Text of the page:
Finally Miriam and I got on our very nice train to Ollantaytambo. From there, people take buses to Cusco, and when we got off the train at 9pm there must have been 20 drivers there calling the names of the people from their tours. Miriam and I walked past because we had decided to spend the night in the town. We checked into our hostel and went to go find some guys we had met in Chabad on Shabbat who had also done the trek that week, and who we knew were also spending the night. They came to our hostel and the 5 of us sat on the lovely terrace and made dinner together (it was missing some key ingredients like oil, spices, and awakeness, but we managed). 

Friday morning we had a leisurely breakfast on the terrace (we have had a lot of eggs for breakfast, and that morning was no exception, and I must say I can’t complain). We headed over to climb some ruins in the town, but the entrance fee was outrageous, so we decided we had a perfectly fine view from the bottom and wandered around the town and the market. We fell in love with this town – it was quiet and cute with narrow alleyways and a pretty plaza and small stores. 

We eventually got in a cab back to Cusco, where we made our plans for the next week, including crossing the Bolivian border, which is both challenging and expensive. We also learned that Israelis have to bribe their way across the border. Miriam ended up running around trying to get a visa on her US passport while I ran around getting passport photos and photocopies and printed bank statements, etc etc. I picked up the laundry we had dropped off when we got back – the only clean clothing to our names – and got back to the hostel just a few minutes before candle lighting. Not exactly what I had in mind for my first shower back at the hostel. 

The second Shabbat was a little nicer than the first, partially because we already knew some people, and partially because there were more Anglos, including some lovely couples from Queens who ended up giving us their leftover food and Ziplocs. Friday night we got back to the hostel to find a bunch of our trekking group hanging out there, which was really fun. Shabbat afternoon we briefly joined a free walking tour, discovering some new neighborhoods, and realizing that we hadn’t spent that much time in Cusco itself and when we did, we found ourselves going between Chabad and our hostel, which is not a pretty area. It was nice to see that there were other lovelier more interesting areas in the city.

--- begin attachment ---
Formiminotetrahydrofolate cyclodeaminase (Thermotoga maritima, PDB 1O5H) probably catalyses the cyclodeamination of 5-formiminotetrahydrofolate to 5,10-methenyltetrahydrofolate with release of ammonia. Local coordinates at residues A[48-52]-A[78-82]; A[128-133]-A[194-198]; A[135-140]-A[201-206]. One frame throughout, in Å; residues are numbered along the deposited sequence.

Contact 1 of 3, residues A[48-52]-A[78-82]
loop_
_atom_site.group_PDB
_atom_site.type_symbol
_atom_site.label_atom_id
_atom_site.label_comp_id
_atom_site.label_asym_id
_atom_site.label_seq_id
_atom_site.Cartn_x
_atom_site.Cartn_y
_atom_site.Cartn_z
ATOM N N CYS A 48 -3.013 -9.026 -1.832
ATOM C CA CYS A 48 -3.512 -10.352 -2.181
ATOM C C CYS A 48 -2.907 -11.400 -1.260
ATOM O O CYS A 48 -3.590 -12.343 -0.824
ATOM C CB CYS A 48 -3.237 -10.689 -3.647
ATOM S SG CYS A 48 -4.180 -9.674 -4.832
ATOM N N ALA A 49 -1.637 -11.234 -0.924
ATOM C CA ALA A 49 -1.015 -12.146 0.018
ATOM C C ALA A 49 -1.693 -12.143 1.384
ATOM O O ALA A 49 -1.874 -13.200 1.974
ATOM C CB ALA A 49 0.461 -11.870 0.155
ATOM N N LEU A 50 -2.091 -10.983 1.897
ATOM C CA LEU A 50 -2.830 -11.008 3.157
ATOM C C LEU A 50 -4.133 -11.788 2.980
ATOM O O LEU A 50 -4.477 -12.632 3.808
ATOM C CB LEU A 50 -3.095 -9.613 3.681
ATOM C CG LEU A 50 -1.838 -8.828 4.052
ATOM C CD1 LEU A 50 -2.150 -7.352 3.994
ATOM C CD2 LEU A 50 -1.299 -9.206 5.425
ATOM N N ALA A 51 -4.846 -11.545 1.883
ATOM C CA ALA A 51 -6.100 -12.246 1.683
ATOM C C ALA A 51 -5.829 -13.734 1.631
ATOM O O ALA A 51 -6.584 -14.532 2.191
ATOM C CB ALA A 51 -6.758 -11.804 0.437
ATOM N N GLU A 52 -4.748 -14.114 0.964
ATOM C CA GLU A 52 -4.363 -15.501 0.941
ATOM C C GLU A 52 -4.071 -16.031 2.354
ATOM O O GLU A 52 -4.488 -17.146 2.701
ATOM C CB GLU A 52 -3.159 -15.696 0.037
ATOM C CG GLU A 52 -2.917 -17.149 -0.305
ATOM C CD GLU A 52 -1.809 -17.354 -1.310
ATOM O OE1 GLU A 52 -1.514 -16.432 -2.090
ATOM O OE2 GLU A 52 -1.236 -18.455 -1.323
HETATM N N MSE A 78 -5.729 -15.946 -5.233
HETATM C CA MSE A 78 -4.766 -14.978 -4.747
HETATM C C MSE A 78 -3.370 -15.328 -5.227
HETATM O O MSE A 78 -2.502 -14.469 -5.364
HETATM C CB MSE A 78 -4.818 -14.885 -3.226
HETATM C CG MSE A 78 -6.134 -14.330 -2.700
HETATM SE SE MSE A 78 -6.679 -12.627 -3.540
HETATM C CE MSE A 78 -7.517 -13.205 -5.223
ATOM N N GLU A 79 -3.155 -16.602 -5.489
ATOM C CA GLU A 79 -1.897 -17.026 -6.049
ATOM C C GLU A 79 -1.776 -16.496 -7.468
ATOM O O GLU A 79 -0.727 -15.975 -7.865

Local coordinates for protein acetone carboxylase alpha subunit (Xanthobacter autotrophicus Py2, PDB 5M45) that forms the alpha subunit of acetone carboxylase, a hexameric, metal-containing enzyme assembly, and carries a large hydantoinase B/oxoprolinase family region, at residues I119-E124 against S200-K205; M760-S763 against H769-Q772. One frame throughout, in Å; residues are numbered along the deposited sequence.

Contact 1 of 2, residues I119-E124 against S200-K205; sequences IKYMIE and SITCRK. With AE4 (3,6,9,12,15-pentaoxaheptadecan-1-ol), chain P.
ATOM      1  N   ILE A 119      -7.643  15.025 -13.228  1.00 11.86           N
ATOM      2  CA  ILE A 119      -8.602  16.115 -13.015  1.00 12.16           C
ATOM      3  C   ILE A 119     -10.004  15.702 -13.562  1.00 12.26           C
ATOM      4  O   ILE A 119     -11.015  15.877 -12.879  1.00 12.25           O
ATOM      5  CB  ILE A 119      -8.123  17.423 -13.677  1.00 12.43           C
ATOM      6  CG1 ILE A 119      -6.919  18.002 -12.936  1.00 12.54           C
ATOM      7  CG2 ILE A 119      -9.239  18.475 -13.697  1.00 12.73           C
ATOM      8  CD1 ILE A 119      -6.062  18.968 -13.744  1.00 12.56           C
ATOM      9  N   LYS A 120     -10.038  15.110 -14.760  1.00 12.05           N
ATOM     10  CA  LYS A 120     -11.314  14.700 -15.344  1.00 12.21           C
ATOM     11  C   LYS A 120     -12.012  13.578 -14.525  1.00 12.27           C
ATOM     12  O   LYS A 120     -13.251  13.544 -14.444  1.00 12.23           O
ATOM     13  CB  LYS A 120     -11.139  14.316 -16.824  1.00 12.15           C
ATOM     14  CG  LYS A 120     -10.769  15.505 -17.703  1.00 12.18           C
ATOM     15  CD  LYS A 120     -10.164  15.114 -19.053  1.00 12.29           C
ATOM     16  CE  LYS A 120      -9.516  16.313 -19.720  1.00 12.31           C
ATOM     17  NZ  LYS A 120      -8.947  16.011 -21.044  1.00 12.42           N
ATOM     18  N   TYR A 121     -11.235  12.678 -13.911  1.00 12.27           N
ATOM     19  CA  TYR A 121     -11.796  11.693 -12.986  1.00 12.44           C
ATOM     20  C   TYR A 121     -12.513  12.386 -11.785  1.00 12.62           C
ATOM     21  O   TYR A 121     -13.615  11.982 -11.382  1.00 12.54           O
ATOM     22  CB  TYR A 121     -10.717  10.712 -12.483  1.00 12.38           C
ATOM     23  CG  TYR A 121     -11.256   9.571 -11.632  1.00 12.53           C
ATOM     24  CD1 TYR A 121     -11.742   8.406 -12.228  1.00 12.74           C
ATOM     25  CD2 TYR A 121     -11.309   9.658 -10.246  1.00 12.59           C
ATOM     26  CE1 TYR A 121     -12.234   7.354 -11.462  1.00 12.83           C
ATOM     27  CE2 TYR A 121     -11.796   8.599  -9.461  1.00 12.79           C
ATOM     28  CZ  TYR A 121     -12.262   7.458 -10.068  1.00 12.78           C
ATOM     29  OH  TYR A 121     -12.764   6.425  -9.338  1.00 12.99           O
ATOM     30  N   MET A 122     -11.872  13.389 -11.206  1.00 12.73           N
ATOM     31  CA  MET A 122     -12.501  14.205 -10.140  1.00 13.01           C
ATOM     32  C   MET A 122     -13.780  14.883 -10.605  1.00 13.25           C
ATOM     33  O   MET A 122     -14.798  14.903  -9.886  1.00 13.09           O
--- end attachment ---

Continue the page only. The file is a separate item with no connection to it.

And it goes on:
Saturday night we rushed through dinner at a vegan restaurant and ran back to the hostel to get to the bus to Puno. 

We had complained to the booking agency about the food situation on Salkantay, so he offered us very cheap bus tickets for a very nice bus to Puno. Our expectations were far exceeded, with huge seats that turned into almost-beds, usb outlets, blankets, and a tea service. I slept soundly throughout the ride and next thing I knew we were in Puno. 

Hashtag 40 days (2012)

Today was my first day to post on 40Days4Israel. This is scary stuff, people! 1500 people saw Sara’s first post. That’s… a lot. I went through last year’s posts to make sure I didn’t repeat anything, because how embarrassing would that be? 

And then, just for kicks, I put them here to share with you. Get into the 40 days spirit! Enjoy!

  • Living in Israel means getting to host people who visit from the US (and other places) all the time. LOVE that. (Welcome to my humble abode, Leyat!)
  • No words to describe singing Im Eshkachech at Matan and Gila’s chuppah overlooking the Old City…